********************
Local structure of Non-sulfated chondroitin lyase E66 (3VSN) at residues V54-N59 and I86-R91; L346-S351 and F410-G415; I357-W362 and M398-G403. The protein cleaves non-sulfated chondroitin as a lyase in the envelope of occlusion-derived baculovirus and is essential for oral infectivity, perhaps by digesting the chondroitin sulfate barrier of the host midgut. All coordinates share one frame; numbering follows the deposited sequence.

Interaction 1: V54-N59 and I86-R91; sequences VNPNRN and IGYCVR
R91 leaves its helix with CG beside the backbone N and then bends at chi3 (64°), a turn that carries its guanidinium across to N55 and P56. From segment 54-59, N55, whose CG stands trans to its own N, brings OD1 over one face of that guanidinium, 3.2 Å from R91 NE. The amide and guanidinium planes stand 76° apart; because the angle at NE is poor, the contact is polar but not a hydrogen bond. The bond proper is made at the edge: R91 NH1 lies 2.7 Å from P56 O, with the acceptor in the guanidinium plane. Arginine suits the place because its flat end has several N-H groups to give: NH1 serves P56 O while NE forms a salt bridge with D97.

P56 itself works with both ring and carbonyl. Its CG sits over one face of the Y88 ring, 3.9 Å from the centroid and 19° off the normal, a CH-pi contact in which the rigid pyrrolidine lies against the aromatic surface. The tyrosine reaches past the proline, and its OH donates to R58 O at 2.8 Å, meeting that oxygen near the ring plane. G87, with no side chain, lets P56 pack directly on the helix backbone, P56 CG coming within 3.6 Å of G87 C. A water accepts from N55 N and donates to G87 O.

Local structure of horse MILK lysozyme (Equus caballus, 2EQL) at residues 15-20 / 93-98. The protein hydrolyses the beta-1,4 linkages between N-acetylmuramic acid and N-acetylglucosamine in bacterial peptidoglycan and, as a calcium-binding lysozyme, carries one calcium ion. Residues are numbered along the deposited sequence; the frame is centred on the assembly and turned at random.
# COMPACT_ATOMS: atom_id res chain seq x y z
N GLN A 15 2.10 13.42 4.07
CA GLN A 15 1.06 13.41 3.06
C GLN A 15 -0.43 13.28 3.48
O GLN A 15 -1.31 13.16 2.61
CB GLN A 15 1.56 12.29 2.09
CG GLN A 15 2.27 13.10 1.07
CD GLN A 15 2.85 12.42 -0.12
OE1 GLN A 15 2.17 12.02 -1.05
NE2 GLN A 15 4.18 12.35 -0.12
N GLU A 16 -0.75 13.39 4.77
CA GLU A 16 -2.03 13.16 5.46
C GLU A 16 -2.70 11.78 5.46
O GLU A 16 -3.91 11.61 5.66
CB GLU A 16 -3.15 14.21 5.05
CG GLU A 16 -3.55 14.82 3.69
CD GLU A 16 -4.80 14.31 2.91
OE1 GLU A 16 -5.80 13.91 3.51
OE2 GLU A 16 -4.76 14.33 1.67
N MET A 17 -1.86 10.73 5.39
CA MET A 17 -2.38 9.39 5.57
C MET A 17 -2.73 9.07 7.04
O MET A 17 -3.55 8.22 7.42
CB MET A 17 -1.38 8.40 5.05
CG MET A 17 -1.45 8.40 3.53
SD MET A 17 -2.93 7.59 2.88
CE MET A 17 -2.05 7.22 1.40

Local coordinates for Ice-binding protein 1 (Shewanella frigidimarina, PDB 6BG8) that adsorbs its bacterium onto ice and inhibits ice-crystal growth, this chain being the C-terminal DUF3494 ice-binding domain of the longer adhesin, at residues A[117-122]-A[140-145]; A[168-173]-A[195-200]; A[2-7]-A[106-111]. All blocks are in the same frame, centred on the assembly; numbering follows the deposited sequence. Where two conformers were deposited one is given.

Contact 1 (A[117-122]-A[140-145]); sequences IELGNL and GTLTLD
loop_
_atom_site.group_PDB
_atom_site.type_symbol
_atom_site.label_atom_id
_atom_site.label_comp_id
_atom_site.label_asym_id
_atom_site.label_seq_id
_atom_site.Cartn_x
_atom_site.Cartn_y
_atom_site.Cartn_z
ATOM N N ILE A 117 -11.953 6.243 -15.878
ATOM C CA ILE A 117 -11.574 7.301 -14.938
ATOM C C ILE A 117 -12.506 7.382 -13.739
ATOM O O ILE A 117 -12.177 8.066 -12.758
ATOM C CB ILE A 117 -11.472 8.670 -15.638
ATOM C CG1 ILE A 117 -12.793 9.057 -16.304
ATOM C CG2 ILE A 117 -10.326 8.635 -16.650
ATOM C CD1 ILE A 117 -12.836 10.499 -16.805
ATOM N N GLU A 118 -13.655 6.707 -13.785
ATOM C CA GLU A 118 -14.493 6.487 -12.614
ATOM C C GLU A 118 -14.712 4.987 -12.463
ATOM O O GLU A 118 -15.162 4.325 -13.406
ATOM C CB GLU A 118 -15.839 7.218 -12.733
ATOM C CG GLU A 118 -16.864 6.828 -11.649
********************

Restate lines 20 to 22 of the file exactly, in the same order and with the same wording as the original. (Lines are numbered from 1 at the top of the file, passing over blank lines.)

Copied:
CB GLU A 16 -3.15 14.21 5.05
CG GLU A 16 -3.55 14.82 3.69
CD GLU A 16 -4.80 14.31 2.91